Another project Nike has begun is called Nike's Reuse-A-Shoe program. This program, started in 1993, is Nike's longest-running program that benefits both the environment and the community by collecting old athletic shoes of any type in order to process and recycle them. The material that is produced is then used to help create sports surfaces such as basketball courts, running tracks, and playgrounds.[37]
A project through the University of North Carolina at Chapel Hill found workers were exposed to toxic isocyanates and other chemicals in footwear factories in Thailand. In addition to inhalation, dermal exposure was the biggest problem found. This could result in allergic reactions including asthmatic reactions.[38][39]

Beatles song

Nike was criticized for its use of the Beatles song "Revolution" in a 1987 commercial against the wishes of Apple Records, the Beatles' recording company. Nike paid US$250,000 to Capitol Records Inc., which held the North American licensing rights to the recordings, for the right to use the Beatles' rendition for a year.
Apple sued Nike Inc., Capitol Records Inc., EMI Records Inc. and Wieden+Kennedy for $15 million.[43] Capitol-EMI countered by saying the lawsuit was "groundless" because Capitol had licensed the use of "Revolution" with the "active support and encouragement of Yoko Ono Lennon, a shareholder and director of Apple."
According to a November 9, 1989 article in the Los Angeles Daily News, "a tangle of lawsuits between the Beatles and their American and British record companies has been settled." One condition of the out-of-court settlement was that terms of the agreement would be kept secret. The settlement was reached among the three parties involved: surviving Beatles George HarrisonPaul McCartneyRingo StarrYoko Ono; and Apple, EMI and Capitol Records. A spokesman for Yoko Ono noted, "It's such a confusing myriad of issues that even people who have been close to the principals have a difficult time grasping it. Attorneys on both sides of the Atlantic have probably put their children through college on this."
Nike discontinued airing ads featuring "Revolution" in March 1988. Yoko Ono later gave permission to Nike to use John Lennon's "Instant Karma" in another advertisement.

Minor Threat advertisement

In late June 2005, Nike received criticism from Ian MacKaye, owner of Dischord Records, guitarist/vocalist for Fugazi and The Evens, and front man of the defunct punk band Minor Threat, for appropriating imagery and text from Minor Threat's 1981 self-titled album's cover art in a flyer promoting Nike Skateboarding's 2005 East Coast demo tour.
On June 27, Nike Skateboarding's website issued an apology to Dischord, Minor Threat, and fans of both and announced that they have tried to remove and dispose of all flyers. They stated that the people who designed it were skateboarders and Minor Threat fans themselves who created the advertisement out of respect and appreciation for the band.[44] The dispute was eventually settled out of court between Nike and Minor Threat. The exact details of the settlement have never been disclosed.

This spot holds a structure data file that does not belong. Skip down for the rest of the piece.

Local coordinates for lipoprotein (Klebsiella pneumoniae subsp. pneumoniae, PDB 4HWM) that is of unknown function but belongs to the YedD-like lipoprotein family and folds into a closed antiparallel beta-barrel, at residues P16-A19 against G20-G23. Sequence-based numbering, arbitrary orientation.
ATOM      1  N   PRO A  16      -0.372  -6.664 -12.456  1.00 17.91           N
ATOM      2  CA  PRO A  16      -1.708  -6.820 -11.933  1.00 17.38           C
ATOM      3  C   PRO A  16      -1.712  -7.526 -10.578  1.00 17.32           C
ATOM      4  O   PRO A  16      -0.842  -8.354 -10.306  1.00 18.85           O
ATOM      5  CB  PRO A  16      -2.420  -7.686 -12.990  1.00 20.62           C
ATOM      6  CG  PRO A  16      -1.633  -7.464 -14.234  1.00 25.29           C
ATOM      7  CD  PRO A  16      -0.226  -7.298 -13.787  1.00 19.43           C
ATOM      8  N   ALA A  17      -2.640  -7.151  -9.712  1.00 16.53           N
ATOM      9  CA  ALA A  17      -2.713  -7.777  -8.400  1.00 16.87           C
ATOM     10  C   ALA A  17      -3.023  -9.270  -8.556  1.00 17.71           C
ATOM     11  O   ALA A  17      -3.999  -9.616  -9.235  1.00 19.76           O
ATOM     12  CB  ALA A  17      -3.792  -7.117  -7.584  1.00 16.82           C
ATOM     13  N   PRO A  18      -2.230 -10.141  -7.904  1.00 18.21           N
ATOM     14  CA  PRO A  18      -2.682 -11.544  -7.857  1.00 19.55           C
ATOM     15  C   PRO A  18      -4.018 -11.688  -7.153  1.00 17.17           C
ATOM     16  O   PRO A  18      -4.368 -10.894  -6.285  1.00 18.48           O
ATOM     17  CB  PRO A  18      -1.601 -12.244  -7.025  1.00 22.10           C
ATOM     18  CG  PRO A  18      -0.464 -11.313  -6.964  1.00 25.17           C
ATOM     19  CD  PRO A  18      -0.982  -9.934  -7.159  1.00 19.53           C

Chinese-themed advertisement


Niketown at Oxford Street, London

Rafael Nadal is currently sponsored by Nike, Inc. (Note the swoosh on Nadal's attire)
In 2004, an ad about LeBron James beating cartoon martial arts masters and slaying a Chinese dragon with martial arts offended Chinese authorities,[who?] who called the ad blasphemous and insulting to national dignity and to the dragon. The advertisement was later banned in China. In early 2007, the ad was reinstated in China for unknown reasons.[45]

Nike 6.0

The company rolled out a new campaign in June 2011 called "Nike 6.0" that was aimed at extreme sport athletes. As part of the campaign, Nike introduced a new line of T-shirts that include phrases such as "Dope", "Get High" and "Ride Pipe" – sports lingo that is also a double entendre for drug use. Boston Mayor Thomas Menino expressed his objection to the shirts after seeing them in a window display at the city's Niketown and asked the store to remove the display. "What we don't need is a major corporation like Nike, which tries to appeal to the younger generation, out there giving credence to the drug issue," Menino told The Boston Herald. A company official stated the shirts were meant exclusively to pay homage to extreme sports, and that Nike does not condone the illegal use of drugs.[46] Nike was forced to replace the shirt line.[47]

Sponsorship

Nike pays top athletes in many sports to use their products and promote and advertise their technology and design.
Nike's first professional athlete endorser was Romanian tennis player Ilie Năstase. The first track endorser was distance runner Steve Prefontaine. Prefontaine was the prized pupil of the company's co-founder, Bill Bowerman, while he coached at the University of Oregon. Today, the Steve Prefontaine Building is named in his honor at Nike's corporate headquarters.
Besides Prefontaine, Nike has also sponsored many other successful track and field athletes over the years, such as Carl LewisJackie Joyner-Kerseeand Sebastian Coe. However, it is the signing of basketball player Michael Jordan in 1984, with his subsequent promotion of Nike over the course of his storied career, with Spike Lee as Mars Blackmon, that proved to be one of the biggest boosts to Nike's publicity and sales.